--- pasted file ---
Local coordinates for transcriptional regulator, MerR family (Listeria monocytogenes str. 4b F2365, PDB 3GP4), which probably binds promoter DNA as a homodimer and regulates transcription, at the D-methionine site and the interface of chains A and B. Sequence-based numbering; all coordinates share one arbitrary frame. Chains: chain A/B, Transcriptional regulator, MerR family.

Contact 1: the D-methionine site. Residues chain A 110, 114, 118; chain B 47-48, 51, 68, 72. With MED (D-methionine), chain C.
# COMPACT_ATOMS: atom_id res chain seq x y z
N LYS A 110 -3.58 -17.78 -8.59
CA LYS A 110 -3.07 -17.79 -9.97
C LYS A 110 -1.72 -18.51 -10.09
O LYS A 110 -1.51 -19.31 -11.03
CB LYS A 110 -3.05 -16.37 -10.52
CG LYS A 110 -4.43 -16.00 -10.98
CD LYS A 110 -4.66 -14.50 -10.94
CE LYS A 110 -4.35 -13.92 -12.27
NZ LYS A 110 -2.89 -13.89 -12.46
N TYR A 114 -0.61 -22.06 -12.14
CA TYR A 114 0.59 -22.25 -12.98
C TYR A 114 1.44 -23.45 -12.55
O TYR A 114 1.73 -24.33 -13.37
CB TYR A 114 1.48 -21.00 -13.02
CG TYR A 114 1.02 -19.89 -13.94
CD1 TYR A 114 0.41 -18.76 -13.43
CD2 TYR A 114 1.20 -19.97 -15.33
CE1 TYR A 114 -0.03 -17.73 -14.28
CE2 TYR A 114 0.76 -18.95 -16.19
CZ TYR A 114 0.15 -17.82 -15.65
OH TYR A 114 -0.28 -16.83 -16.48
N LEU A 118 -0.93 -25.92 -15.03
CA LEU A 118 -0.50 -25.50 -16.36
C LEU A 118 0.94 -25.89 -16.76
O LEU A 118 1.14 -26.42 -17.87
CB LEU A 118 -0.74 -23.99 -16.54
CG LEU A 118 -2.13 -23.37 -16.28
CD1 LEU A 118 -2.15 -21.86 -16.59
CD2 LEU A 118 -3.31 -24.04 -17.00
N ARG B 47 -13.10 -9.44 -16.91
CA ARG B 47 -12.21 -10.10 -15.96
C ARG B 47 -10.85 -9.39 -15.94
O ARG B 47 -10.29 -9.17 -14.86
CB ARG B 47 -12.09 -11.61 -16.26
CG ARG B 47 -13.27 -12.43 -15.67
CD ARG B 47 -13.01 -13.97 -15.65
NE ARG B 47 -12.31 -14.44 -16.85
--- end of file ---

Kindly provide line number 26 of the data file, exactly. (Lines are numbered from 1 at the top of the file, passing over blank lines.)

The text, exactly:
CA LEU A 118 -0.50 -25.50 -16.36